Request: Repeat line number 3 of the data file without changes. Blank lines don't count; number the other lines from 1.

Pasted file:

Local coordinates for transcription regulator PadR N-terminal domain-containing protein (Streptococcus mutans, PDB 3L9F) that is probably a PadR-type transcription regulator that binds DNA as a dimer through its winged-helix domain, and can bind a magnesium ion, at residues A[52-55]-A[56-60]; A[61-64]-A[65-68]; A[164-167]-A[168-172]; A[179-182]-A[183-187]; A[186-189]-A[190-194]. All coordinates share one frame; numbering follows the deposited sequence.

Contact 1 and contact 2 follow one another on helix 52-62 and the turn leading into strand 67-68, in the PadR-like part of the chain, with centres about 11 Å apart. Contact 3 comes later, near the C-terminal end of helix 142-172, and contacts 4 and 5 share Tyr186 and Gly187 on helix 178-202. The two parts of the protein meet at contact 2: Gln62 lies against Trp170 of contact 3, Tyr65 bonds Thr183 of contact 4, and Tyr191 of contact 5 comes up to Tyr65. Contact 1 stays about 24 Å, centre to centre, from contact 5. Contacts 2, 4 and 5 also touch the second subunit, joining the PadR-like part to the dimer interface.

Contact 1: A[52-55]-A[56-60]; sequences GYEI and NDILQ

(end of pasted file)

Contact 1: A[52-55]-A[56-60]; sequences GYEI and NDILQ